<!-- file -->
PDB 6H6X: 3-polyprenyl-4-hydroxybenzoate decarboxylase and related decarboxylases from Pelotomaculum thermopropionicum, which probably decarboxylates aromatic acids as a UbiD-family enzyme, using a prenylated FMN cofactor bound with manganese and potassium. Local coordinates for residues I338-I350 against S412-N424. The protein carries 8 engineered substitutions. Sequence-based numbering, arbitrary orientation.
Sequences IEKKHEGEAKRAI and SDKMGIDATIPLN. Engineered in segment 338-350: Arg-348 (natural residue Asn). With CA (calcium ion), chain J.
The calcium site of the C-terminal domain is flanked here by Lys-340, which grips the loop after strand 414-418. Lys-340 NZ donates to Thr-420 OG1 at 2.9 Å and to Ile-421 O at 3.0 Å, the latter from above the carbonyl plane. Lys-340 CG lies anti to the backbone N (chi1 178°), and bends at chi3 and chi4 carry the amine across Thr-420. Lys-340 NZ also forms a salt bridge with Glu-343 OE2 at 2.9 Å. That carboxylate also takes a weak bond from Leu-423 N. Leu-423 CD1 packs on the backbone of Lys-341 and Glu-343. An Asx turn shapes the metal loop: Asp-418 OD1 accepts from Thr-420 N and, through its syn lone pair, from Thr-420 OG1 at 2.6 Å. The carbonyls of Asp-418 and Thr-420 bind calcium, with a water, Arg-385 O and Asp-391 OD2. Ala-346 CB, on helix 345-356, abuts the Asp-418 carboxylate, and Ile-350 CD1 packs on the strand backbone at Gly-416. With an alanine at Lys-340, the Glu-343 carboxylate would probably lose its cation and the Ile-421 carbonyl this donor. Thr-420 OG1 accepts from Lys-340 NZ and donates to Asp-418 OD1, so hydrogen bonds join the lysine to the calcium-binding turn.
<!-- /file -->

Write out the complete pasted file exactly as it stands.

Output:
PDB 6H6X: 3-polyprenyl-4-hydroxybenzoate decarboxylase and related decarboxylases from Pelotomaculum thermopropionicum, which probably decarboxylates aromatic acids as a UbiD-family enzyme, using a prenylated FMN cofactor bound with manganese and potassium. Local coordinates for residues I338-I350 against S412-N424. The protein carries 8 engineered substitutions. Sequence-based numbering, arbitrary orientation.
Sequences IEKKHEGEAKRAI and SDKMGIDATIPLN. Engineered in segment 338-350: Arg-348 (natural residue Asn). With CA (calcium ion), chain J.
The calcium site of the C-terminal domain is flanked here by Lys-340, which grips the loop after strand 414-418. Lys-340 NZ donates to Thr-420 OG1 at 2.9 Å and to Ile-421 O at 3.0 Å, the latter from above the carbonyl plane. Lys-340 CG lies anti to the backbone N (chi1 178°), and bends at chi3 and chi4 carry the amine across Thr-420. Lys-340 NZ also forms a salt bridge with Glu-343 OE2 at 2.9 Å. That carboxylate also takes a weak bond from Leu-423 N. Leu-423 CD1 packs on the backbone of Lys-341 and Glu-343. An Asx turn shapes the metal loop: Asp-418 OD1 accepts from Thr-420 N and, through its syn lone pair, from Thr-420 OG1 at 2.6 Å. The carbonyls of Asp-418 and Thr-420 bind calcium, with a water, Arg-385 O and Asp-391 OD2. Ala-346 CB, on helix 345-356, abuts the Asp-418 carboxylate, and Ile-350 CD1 packs on the strand backbone at Gly-416. With an alanine at Lys-340, the Glu-343 carboxylate would probably lose its cation and the Ile-421 carbonyl this donor. Thr-420 OG1 accepts from Lys-340 NZ and donates to Asp-418 OD1, so hydrogen bonds join the lysine to the calcium-binding turn.